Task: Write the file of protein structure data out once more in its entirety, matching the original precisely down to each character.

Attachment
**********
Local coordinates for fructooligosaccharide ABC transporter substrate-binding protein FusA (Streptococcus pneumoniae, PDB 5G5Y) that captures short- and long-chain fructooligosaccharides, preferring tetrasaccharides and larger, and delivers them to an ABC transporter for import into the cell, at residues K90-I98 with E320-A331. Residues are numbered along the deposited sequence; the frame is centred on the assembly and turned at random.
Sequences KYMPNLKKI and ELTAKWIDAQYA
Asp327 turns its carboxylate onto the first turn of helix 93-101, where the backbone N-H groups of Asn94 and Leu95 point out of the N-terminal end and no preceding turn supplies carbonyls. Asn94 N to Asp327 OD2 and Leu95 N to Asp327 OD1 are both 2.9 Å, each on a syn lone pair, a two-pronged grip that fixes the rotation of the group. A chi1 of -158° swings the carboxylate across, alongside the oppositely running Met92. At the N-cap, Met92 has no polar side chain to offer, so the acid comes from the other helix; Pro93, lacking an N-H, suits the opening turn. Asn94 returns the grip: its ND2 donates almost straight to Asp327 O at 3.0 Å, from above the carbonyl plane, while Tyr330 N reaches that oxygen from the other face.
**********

Local coordinates for fructooligosaccharide ABC transporter substrate-binding protein FusA (Streptococcus pneumoniae, PDB 5G5Y) that captures short- and long-chain fructooligosaccharides, preferring tetrasaccharides and larger, and delivers them to an ABC transporter for import into the cell, at residues K90-I98 with E320-A331. Residues are numbered along the deposited sequence; the frame is centred on the assembly and turned at random.
Sequences KYMPNLKKI and ELTAKWIDAQYA
Asp327 turns its carboxylate onto the first turn of helix 93-101, where the backbone N-H groups of Asn94 and Leu95 point out of the N-terminal end and no preceding turn supplies carbonyls. Asn94 N to Asp327 OD2 and Leu95 N to Asp327 OD1 are both 2.9 Å, each on a syn lone pair, a two-pronged grip that fixes the rotation of the group. A chi1 of -158° swings the carboxylate across, alongside the oppositely running Met92. At the N-cap, Met92 has no polar side chain to offer, so the acid comes from the other helix; Pro93, lacking an N-H, suits the opening turn. Asn94 returns the grip: its ND2 donates almost straight to Asp327 O at 3.0 Å, from above the carbonyl plane, while Tyr330 N reaches that oxygen from the other face.